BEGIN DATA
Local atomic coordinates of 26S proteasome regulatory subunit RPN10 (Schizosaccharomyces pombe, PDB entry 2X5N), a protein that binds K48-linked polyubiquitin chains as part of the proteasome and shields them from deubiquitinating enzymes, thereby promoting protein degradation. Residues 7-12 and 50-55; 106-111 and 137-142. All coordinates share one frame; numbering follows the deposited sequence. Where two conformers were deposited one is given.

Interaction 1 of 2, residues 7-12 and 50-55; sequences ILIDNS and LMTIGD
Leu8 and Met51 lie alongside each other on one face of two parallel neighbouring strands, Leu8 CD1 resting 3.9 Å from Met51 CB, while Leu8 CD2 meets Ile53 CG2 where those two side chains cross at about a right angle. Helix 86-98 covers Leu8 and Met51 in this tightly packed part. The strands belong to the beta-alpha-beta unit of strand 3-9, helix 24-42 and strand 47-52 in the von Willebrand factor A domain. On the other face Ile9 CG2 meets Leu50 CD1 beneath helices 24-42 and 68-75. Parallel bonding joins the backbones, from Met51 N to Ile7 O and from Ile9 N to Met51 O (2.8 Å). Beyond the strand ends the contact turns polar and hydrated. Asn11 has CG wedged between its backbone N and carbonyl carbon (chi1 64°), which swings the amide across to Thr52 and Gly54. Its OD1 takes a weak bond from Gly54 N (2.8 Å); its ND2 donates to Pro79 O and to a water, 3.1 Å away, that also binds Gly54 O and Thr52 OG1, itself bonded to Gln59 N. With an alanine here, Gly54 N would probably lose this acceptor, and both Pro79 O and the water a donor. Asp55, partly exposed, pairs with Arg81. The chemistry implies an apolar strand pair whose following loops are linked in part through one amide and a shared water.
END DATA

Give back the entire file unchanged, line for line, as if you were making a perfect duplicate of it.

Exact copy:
Local atomic coordinates of 26S proteasome regulatory subunit RPN10 (Schizosaccharomyces pombe, PDB entry 2X5N), a protein that binds K48-linked polyubiquitin chains as part of the proteasome and shields them from deubiquitinating enzymes, thereby promoting protein degradation. Residues 7-12 and 50-55; 106-111 and 137-142. All coordinates share one frame; numbering follows the deposited sequence. Where two conformers were deposited one is given.

Interaction 1 of 2, residues 7-12 and 50-55; sequences ILIDNS and LMTIGD
Leu8 and Met51 lie alongside each other on one face of two parallel neighbouring strands, Leu8 CD1 resting 3.9 Å from Met51 CB, while Leu8 CD2 meets Ile53 CG2 where those two side chains cross at about a right angle. Helix 86-98 covers Leu8 and Met51 in this tightly packed part. The strands belong to the beta-alpha-beta unit of strand 3-9, helix 24-42 and strand 47-52 in the von Willebrand factor A domain. On the other face Ile9 CG2 meets Leu50 CD1 beneath helices 24-42 and 68-75. Parallel bonding joins the backbones, from Met51 N to Ile7 O and from Ile9 N to Met51 O (2.8 Å). Beyond the strand ends the contact turns polar and hydrated. Asn11 has CG wedged between its backbone N and carbonyl carbon (chi1 64°), which swings the amide across to Thr52 and Gly54. Its OD1 takes a weak bond from Gly54 N (2.8 Å); its ND2 donates to Pro79 O and to a water, 3.1 Å away, that also binds Gly54 O and Thr52 OG1, itself bonded to Gln59 N. With an alanine here, Gly54 N would probably lose this acceptor, and both Pro79 O and the water a donor. Asp55, partly exposed, pairs with Arg81. The chemistry implies an apolar strand pair whose following loops are linked in part through one amide and a shared water.